PacketFront avoids this centralized approach with its scheme, which comprises access routers installed at end-user sites, controlled by what's called a Broadband Ethernet Control System (BECS) at a carrier site.
The key point is that the BECS merely controls the configuration of the access routers. It doesn't handle the actual traffic going between the access router and the provider of the particular service, as is the case with DSL service nodes. As a result, it isn't a potential bottleneck.
Swartz notes that the BECS approach has other advantages as well. Installing or replacing an access router is a breeze, because it's automatically configured over the network.
PacketFront has a third product, a "Service Provisioning Ethernet Control System" (SPECS), that decouples the provisioning of services from the configuration of the network -- a prerequisite for offering end users a free choice of services while masking a lot of complexities from operators.
PacketFront's access routers also deserve a mention. They come in 8-, 16-, or 24-port versions and are purpose designed, which means there's no need for extra fiber optic conversion equipment; and they don't need cooling fans. They also boast 64 Mbytes of packet buffering, much more than in the average access router, according to Thunman. All of this equates to a "cost effective" solution, says Swartz.
For the record, PacketFront and ViaEuropa are totally independent. They haven't invested in each other, nor do they share investors. ViaEuropa has been using PacketFront's equipment in its network since May and is happy with it. The BECS has had one outage of three hours in that period, and as a result, ViaEuropa is planning to install a backup. It expects to be rolling out 2,000 ports this year and to have bumped that up to 20,000 in 12 months. That equals a lot of PacketFront equipment.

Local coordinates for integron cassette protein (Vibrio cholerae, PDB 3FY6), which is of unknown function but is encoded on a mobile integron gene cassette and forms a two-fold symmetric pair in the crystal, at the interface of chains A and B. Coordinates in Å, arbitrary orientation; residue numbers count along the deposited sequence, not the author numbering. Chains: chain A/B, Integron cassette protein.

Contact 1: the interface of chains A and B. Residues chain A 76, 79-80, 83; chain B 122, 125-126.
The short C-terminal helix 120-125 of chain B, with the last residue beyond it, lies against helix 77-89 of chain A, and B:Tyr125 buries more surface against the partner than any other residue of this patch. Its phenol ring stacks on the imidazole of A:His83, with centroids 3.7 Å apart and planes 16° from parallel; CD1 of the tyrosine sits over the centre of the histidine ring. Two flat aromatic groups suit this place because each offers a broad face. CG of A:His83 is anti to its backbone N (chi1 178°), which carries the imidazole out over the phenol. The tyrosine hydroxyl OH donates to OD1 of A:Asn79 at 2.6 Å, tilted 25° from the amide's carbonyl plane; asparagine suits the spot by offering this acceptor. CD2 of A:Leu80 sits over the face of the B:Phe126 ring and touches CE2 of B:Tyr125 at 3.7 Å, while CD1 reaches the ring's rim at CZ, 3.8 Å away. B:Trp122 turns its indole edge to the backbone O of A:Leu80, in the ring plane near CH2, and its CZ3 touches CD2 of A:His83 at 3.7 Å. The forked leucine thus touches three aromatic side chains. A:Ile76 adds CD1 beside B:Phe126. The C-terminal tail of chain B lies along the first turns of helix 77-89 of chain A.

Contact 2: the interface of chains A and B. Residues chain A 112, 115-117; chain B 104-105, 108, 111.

PacketFront appears to have achieved an incredible amount, bearing in mind that it's only got 36 on its staff and was founded only 18 months ago. Thunman puts some of this success down to the experience his staff gained at Bredbandsbolaget AB (B2), another startup operator rolling out broadband services in Sweden (see Swedish Carrier Suffers Setback). Most of PacketFront's staff either worked for B2 or worked for Cisco Systems Inc. (Nasdaq: CSCO), which supplied much of the equipment for the B2 project.
PacketFront hasn't disclosed how much money it raised in its first funding round, in October 2001 (in other words, it was embarrassingly small), but it only raised SEK43 million (US$4.6 million) in its second round, announced last May. Investors include the U.K.'s TLcom Capital Partners Ltd. and European Equity Partners. Chairman of the board is Stefan Lindeberg, a former Cisco employee who now has stakes in a number of Swedish startups.
All of this begs a big question: How can 36 people with a few million dollars achieve so much in so little time? If it wasn't for the fact that ViaEuropa is actually using PacketFront's equipment, it definitely would sound too good to be true.
— Peter Heywood, Founding Editor, Light Reading